The blog of Eric Lee - web design and internet consulting for the trade union movement.

Bandwagons and Buzzwords: Facebook and the Unions

The new technology, they said, was going to transform the Internet forever. Instead of you having to go online and “pull” web pages to your browser, it would 'push' pages to you. In fact, it was making the web browser itself obsolete. It was such an amazing thing that Rupert Murdoch's News Corporation (the owners of Fox News) offered $450 million to buy the company. And companies, media outlets, even unions were told – you'd better get on board or you'll be left behind.

Some of you may recognize the story I'm telling – it describes something called PointCast, which most of you will never have heard of. But it, and its so-called “push technology” were the next big thing a decade ago.

Most of you will never have heard of it because like so many next big things, it fell as quickly as it rose, and its massive overvaluation turned out to be a harbinger of things to come. Three years later the dotcom bubble burst and PointCast was never heard from again.

A year after PointCast peaked, another company – an Israeli startup called Mirabilis – had developed the next next big thing. America Online (now Time Warner) snapped up the company for a mere $407 million in 1998 and its four young owners could now retire as millionaires.

Never heard of Mirabilis? Maybe you've heard of its sole product – an instant messaging client called ICQ. Or maybe not. Today ICQ is one of dozens of such products and others (such as MSN Messenger, Jabber or even Skype) seem far more popular. I wonder if anyone reading this article uses ICQ. I know that I haven't for several years.

The stories of PointCast and ICQ should be a warning to those who are willing to jump on any bandwagon and advocate the adoption of every shiny new thing on the Internet -- or else face the danger of falling behind.

There's a much more recent example that may be more familiar to you. A couple of years ago, the next big thing on the Internet was the social networking site MySpace. This time, Rupert Murdoch's company did get its hands on it, and purchased MySpace for $580 million in 2005. Shortly thereafter, the site lost much of its lustre as it became increasingly to be seen as just another arm of Murdoch's evil empire. Today MySpace is no longer seen by anyone as being particularly “cool”.

In 2005, MySpace was the next big thing. If you were serious about using the Internet, if you wanted to reach out to millions of people, you absolutely needed to be there. But not anymore.

Now it's almost 2008 and there are even more bandwagons to jump on. The latest is Facebook. Unions are being told that they need a presence on Facebook or else no one will know they exist. They need to use Facebook to mobilize thousands of people, to send a strong message to companies and governments, to grow their ranks, to make unions seem relevant to young people.

What a fantastic tool – it allows you to mobilize people online. But wait a minute – isn't this something we've been doing with websites since day one?

It is, but here's the difference. Let's say I set up a group on Facebook to tell the Burmese government to stop crushing democracy. I'll get tens of thousands of people to sign up to join my group. And I'll announce – we've got a giant Facebook group. We've got all these committed people. We're practically a mass movement.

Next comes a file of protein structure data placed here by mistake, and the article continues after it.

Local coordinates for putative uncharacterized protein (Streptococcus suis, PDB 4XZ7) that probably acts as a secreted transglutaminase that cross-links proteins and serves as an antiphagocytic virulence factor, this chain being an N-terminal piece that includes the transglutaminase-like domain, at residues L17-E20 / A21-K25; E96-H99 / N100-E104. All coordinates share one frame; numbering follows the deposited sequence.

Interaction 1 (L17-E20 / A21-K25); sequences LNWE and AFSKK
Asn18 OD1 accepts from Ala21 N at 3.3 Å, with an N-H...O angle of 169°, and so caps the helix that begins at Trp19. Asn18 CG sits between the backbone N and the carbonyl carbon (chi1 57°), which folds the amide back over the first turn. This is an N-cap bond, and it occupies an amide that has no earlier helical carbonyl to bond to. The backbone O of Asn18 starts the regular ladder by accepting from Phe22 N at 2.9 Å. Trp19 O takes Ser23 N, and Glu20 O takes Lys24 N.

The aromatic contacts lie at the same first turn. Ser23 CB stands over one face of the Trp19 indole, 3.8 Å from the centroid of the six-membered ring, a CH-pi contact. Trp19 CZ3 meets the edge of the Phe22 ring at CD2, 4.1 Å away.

But hang on – in what sense is a Facebook group a “group”? How does it differ from a simple online petition? The answer to the latter question is that it doesn't differ – it's just another way of doing an online petition. A worse way.

If I set up my online campaign on Facebook I can, in theory, email all members of my group. Not really, though. What I can do is to send them messages through Facebook – not to their actual email addresses, but force them to logon to Facebook to read my message. Even if they do this, it adds an additional couple of steps for them to follow.

If my Facebook group is over 1,000 names, I can't email them – and our experience has been that even with groups of under 1,000 names, the email doesn't always seem to work.

What you're doing by outsourcing your campaigning to Facebook is growing their company, giving them direct access to your supporters and members. What's the alternative? Do-it-yourself online campaigns where you retain the information on who has sent off protest messages.

LabourStart has campaigned this way for years. Every time we do a campaign, we collect the emails, names and unions of participants. If they've given us permission, we've added them to our mailing list and they receive our weekly email newsletter. Our list has grown from 3,000 names five years ago to 51,000 names today due to these campaigns.

Imagine if Facebook had existed five years ago and if we had tried to campaign using it. We wouldn't have a mailing list today and we certainly wouldn't be able to send out more than 50,000 emails a week.

Facebook is a poor replacement for a real online campaigning strategy for unions. And it makes us vulnerable to the whims of those who own the company. Last month, Microsoft invested $246 million in Facebook. It sees Facebook the same way that Murdoch saw MySpace (or PointCast) – as a way to make money.

And unions that have tried to use Facebook have not always had such great experiences. Earlier this year, the Service Employees International Union (SEIU) tried to organize casino workers in Nova Scotia, Canada. They used Facebook and were shocked to find that their Facebook account had been closed. When they asked for an explanation, they were told that they were an organization, not an individual, and weren't allowed to have an account. (They replied that companies were allowed to have Facebook accounts, but this had no effect.)

A union in South Korea using a similar system was engaged in an organizing campaign collecting details of potential members all of which was lost when the company decided to shut them down.

The lesson I learn from all this is that the best tools are the ones we wield ourselves – and that the best way for unions to campaign online is not to jump on the latest bandwagon, but to spend the time, effort and money to create powerful online campaigning systems ourselves.


Interesting article Eric. I think your scepticism about the prevailing Facebook craze is well-founded.

In addition to the points that you make in the article (why would you give Facebook your address book/subscriber list in order to sell advertising - not to mention allowing Facebook to use their control over which campaigns they permit on their site to proscribe your campaigning limits?) there are also other downsides to unions putting their campaigning eggs in the Facebook basket.